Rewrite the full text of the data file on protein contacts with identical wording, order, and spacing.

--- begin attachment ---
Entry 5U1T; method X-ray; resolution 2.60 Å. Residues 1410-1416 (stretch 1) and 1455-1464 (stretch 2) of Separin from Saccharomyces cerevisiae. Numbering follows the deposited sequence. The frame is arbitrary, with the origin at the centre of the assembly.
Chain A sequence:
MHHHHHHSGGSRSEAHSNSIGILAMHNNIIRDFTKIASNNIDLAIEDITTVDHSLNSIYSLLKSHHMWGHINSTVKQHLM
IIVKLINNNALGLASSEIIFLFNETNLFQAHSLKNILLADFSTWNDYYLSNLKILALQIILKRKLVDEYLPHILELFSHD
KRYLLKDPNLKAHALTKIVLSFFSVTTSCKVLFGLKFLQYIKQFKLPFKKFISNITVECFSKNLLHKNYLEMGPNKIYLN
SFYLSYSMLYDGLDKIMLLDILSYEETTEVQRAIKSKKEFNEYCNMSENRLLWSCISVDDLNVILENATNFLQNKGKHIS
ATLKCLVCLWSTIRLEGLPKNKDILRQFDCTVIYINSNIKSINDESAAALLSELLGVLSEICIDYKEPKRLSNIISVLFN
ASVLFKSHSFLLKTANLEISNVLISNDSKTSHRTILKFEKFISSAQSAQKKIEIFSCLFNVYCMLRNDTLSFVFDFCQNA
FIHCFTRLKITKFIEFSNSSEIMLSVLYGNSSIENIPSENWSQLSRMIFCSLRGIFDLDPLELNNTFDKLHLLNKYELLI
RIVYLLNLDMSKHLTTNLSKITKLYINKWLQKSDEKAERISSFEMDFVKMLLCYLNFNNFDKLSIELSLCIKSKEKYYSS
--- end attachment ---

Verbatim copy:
Entry 5U1T; method X-ray; resolution 2.60 Å. Residues 1410-1416 (stretch 1) and 1455-1464 (stretch 2) of Separin from Saccharomyces cerevisiae. Numbering follows the deposited sequence. The frame is arbitrary, with the origin at the centre of the assembly.
Chain A sequence:
MHHHHHHSGGSRSEAHSNSIGILAMHNNIIRDFTKIASNNIDLAIEDITTVDHSLNSIYSLLKSHHMWGHINSTVKQHLM
IIVKLINNNALGLASSEIIFLFNETNLFQAHSLKNILLADFSTWNDYYLSNLKILALQIILKRKLVDEYLPHILELFSHD
KRYLLKDPNLKAHALTKIVLSFFSVTTSCKVLFGLKFLQYIKQFKLPFKKFISNITVECFSKNLLHKNYLEMGPNKIYLN
SFYLSYSMLYDGLDKIMLLDILSYEETTEVQRAIKSKKEFNEYCNMSENRLLWSCISVDDLNVILENATNFLQNKGKHIS
ATLKCLVCLWSTIRLEGLPKNKDILRQFDCTVIYINSNIKSINDESAAALLSELLGVLSEICIDYKEPKRLSNIISVLFN
ASVLFKSHSFLLKTANLEISNVLISNDSKTSHRTILKFEKFISSAQSAQKKIEIFSCLFNVYCMLRNDTLSFVFDFCQNA
FIHCFTRLKITKFIEFSNSSEIMLSVLYGNSSIENIPSENWSQLSRMIFCSLRGIFDLDPLELNNTFDKLHLLNKYELLI
RIVYLLNLDMSKHLTTNLSKITKLYINKWLQKSDEKAERISSFEMDFVKMLLCYLNFNNFDKLSIELSLCIKSKEKYYSS